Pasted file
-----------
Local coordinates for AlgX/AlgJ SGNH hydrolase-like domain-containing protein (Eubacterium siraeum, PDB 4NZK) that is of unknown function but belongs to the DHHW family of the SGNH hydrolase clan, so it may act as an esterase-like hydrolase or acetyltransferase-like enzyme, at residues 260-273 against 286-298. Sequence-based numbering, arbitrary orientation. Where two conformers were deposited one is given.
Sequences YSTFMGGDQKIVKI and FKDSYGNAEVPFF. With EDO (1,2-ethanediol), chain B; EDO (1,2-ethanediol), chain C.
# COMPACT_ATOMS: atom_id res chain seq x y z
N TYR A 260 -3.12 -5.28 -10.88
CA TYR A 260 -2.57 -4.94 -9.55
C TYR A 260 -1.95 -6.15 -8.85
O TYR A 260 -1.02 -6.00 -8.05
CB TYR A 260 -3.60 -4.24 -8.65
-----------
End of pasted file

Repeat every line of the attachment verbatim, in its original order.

Local coordinates for AlgX/AlgJ SGNH hydrolase-like domain-containing protein (Eubacterium siraeum, PDB 4NZK) that is of unknown function but belongs to the DHHW family of the SGNH hydrolase clan, so it may act as an esterase-like hydrolase or acetyltransferase-like enzyme, at residues 260-273 against 286-298. Sequence-based numbering, arbitrary orientation. Where two conformers were deposited one is given.
Sequences YSTFMGGDQKIVKI and FKDSYGNAEVPFF. With EDO (1,2-ethanediol), chain B; EDO (1,2-ethanediol), chain C.
# COMPACT_ATOMS: atom_id res chain seq x y z
N TYR A 260 -3.12 -5.28 -10.88
CA TYR A 260 -2.57 -4.94 -9.55
C TYR A 260 -1.95 -6.15 -8.85
O TYR A 260 -1.02 -6.00 -8.05
CB TYR A 260 -3.60 -4.24 -8.65